COLONEL MANN DIES;
TOWN TOPICS EDITOR
Publisher Expires at 80 at His
Morristown Home from
INVENTED A BOUDOIR CAR
He Was Tried for Perjury
After the Loss of Sensational Libel Suit
Against Collier’s Weekly.
Colonel William D’Alton Mann, whose name was associated with many varied enterprises in the course of his long career, died late yesterday afternoon at his home, 156 Madison Avenue, Morristown, N.J., from complications that followed an attack of influenza last October. He was born at Sandusky, Ohio, September 27, 1839.
Colonel Mann described himself as “soldier, inventor, editor,” and he had indeed been all three, though it was as an editor and publisher that he was best known, due to his nearly thirty years’ control of “Town Topics.” He was a real Colonel, the holder of a commission said to antedate all others of its rank in the United States.
At the outbreak of the civil war he entered the Union Army as Captain of the First Michigan Cavalry, and the following year organized the Seventh Michigan Cavalry and became its commander. During the war he invented improvements in soldiers’ equipments.
In 1867 he settled in Mobile and consolidated three newspapers there into The Register, which he controlled until 1872. At the same time he manufactured cottonseed oil and engaged in railroad promotion. His popularity was shown by the overwhelming majority he received, as a Democrat, of course, in the Congressional election of 1880. He never occupied his seat, however, for the Federal authorities denied him a certificate.
Undiscouraged by this nipping of his political ambitions the Colonel turned again to invention. The Mann Boudoir Car, patented by him in this country and in Europe, was one of the very first attempts to provide a luxurious method of travel for those able to afford it. His American interests in it were later taken over by the Pullman Company. He is also credited with devices connected with vestibule trains and refrigerator cars.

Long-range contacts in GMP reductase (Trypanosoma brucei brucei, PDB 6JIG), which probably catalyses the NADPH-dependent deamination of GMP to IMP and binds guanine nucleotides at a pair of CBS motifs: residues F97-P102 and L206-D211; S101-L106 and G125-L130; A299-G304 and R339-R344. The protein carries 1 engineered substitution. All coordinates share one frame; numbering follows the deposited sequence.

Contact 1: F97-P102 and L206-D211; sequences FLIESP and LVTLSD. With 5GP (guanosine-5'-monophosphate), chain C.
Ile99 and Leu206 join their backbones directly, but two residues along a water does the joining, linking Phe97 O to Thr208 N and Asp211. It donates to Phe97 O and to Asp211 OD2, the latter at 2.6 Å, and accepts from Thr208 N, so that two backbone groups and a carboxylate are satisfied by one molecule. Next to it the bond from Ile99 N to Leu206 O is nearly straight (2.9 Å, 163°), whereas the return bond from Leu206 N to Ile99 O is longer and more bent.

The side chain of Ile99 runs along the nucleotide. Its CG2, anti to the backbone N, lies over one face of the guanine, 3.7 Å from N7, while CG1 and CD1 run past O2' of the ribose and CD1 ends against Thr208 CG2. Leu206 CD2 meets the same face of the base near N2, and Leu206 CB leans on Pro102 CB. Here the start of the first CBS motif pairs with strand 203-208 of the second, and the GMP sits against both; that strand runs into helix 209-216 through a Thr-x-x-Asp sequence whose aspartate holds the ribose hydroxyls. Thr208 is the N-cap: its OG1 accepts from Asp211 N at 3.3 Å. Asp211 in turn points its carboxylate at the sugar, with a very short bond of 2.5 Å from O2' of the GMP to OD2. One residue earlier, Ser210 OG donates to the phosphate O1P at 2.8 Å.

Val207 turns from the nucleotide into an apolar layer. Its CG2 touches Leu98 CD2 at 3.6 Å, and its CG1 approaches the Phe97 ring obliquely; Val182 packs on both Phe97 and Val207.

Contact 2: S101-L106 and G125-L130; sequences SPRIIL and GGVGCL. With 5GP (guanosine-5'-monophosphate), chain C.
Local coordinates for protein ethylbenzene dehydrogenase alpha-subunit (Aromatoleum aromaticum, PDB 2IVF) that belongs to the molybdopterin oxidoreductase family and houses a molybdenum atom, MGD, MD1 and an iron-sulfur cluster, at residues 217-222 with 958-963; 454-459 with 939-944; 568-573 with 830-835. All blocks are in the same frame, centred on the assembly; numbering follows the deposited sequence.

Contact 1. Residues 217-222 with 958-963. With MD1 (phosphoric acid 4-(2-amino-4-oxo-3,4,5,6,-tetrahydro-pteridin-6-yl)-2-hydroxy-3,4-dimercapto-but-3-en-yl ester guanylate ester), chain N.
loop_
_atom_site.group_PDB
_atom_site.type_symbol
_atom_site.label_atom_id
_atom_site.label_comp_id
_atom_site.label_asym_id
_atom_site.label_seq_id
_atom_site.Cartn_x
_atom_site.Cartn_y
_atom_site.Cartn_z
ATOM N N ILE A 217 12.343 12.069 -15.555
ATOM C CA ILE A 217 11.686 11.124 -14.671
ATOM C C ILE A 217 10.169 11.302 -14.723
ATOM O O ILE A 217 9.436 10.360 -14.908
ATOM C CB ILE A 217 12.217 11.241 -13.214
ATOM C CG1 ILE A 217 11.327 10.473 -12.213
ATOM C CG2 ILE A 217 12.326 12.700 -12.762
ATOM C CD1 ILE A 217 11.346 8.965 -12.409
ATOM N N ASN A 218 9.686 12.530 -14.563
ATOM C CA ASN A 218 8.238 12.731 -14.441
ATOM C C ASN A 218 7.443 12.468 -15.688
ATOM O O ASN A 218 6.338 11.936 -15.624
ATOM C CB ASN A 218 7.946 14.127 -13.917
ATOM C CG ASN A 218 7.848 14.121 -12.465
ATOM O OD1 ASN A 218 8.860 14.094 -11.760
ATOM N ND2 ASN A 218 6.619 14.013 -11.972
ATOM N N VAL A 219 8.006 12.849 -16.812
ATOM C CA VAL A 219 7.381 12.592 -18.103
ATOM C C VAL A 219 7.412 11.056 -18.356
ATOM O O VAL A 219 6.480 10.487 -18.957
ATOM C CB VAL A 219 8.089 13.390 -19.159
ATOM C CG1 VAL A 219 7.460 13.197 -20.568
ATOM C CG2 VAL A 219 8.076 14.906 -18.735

It was in 1891 that Colonel Mann became the chief owner and the editor of Town Topics. This publication was severely attacked in 1905 by Collier’s Weekly, then directed by Norman Hapgood. Thereupon a charge of criminal libel was brought against Hapgood. The resulting trial provided highly entertaining reading for many days, the testimony being highly spiced throughout.
Editor Hapgood triumphed over editor Mann, largely owing to the evidence relating to a certain book called “Fads and Fancies,” to which some of the richest and most prominent New Yorkers said they had been almost compelled to subscribe sums of five figures. Yet Colonel Mann, when interviewed by a NEW YORK TIMES reporter, was violent in his denunciation of blackmailers.
That was not all of the affair, however. The District Attorney next tried Mann himself for perjury in connection with the case, only failing to convict him after a long and bitter trial. The question of perjury was difficult to prove, hinging entirely on whether the editor had written the letters “O.K. W.D.M.”
Colonel Mann belonged to the Lotos, Manhattan, Army and Navy and National Democratic Clubs. His residence in the city was 302 West Seventy-Second Street. The funeral services will be at the Church of the Heavenly Rest tomorrow morning at 11 o’clock. —New York Times, May 18, 1920, p. 11.